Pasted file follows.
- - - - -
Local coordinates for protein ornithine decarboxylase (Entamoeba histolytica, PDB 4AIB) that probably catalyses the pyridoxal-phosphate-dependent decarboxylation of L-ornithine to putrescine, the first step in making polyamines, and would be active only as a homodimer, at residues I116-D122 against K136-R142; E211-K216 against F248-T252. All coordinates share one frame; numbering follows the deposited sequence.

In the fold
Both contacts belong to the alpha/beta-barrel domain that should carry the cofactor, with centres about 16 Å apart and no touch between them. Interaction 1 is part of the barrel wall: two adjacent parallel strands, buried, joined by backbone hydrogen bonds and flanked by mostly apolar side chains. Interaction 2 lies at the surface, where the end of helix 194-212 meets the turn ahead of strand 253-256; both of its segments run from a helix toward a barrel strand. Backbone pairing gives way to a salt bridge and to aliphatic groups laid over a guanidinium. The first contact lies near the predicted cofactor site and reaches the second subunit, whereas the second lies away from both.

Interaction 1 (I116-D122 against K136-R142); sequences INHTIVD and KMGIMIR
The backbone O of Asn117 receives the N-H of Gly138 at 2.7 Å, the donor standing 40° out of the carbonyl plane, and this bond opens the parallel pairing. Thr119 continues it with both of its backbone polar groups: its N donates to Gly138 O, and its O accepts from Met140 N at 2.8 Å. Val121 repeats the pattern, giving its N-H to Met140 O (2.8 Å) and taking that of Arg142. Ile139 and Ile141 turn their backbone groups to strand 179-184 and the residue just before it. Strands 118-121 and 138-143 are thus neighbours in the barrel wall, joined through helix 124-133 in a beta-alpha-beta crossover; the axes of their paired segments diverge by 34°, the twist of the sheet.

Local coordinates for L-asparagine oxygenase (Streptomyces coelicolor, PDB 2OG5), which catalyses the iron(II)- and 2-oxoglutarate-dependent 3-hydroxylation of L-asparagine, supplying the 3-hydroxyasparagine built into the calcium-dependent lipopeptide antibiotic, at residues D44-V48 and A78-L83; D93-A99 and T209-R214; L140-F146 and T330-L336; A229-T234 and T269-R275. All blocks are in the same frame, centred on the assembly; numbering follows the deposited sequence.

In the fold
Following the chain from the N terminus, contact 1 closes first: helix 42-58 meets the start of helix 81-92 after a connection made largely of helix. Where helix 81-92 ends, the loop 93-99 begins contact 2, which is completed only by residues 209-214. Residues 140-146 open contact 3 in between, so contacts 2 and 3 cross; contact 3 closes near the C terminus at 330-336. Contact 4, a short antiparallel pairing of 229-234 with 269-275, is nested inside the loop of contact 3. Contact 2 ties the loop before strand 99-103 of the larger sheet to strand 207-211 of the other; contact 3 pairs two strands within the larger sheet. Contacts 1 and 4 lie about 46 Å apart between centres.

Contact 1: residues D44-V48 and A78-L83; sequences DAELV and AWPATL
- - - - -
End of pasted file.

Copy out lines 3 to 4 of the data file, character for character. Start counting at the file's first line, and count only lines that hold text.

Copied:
Both contacts belong to the alpha/beta-barrel domain that should carry the cofactor, with centres about 16 Å apart and no touch between them. Interaction 1 is part of the barrel wall: two adjacent parallel strands, buried, joined by backbone hydrogen bonds and flanked by mostly apolar side chains. Interaction 2 lies at the surface, where the end of helix 194-212 meets the turn ahead of strand 253-256; both of its segments run from a helix toward a barrel strand. Backbone pairing gives way to a salt bridge and to aliphatic groups laid over a guanidinium. The first contact lies near the predicted cofactor site and reaches the second subunit, whereas the second lies away from both.

Interaction 1 (I116-D122 against K136-R142); sequences INHTIVD and KMGIMIR